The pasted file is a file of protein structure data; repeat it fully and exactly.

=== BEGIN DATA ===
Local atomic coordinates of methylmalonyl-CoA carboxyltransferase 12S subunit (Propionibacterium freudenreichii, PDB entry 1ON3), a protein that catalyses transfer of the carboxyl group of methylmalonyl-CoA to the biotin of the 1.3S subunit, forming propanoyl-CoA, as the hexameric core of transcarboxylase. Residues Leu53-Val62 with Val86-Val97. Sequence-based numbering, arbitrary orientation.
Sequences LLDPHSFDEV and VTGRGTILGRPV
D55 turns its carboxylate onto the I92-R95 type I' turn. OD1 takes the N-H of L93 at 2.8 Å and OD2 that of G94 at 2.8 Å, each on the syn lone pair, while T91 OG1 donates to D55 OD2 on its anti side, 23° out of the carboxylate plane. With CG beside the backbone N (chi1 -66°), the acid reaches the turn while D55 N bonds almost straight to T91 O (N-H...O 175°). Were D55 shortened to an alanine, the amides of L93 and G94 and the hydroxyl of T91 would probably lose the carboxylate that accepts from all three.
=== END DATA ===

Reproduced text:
Local atomic coordinates of methylmalonyl-CoA carboxyltransferase 12S subunit (Propionibacterium freudenreichii, PDB entry 1ON3), a protein that catalyses transfer of the carboxyl group of methylmalonyl-CoA to the biotin of the 1.3S subunit, forming propanoyl-CoA, as the hexameric core of transcarboxylase. Residues Leu53-Val62 with Val86-Val97. Sequence-based numbering, arbitrary orientation.
Sequences LLDPHSFDEV and VTGRGTILGRPV
D55 turns its carboxylate onto the I92-R95 type I' turn. OD1 takes the N-H of L93 at 2.8 Å and OD2 that of G94 at 2.8 Å, each on the syn lone pair, while T91 OG1 donates to D55 OD2 on its anti side, 23° out of the carboxylate plane. With CG beside the backbone N (chi1 -66°), the acid reaches the turn while D55 N bonds almost straight to T91 O (N-H...O 175°). Were D55 shortened to an alanine, the amides of L93 and G94 and the hydroxyl of T91 would probably lose the carboxylate that accepts from all three.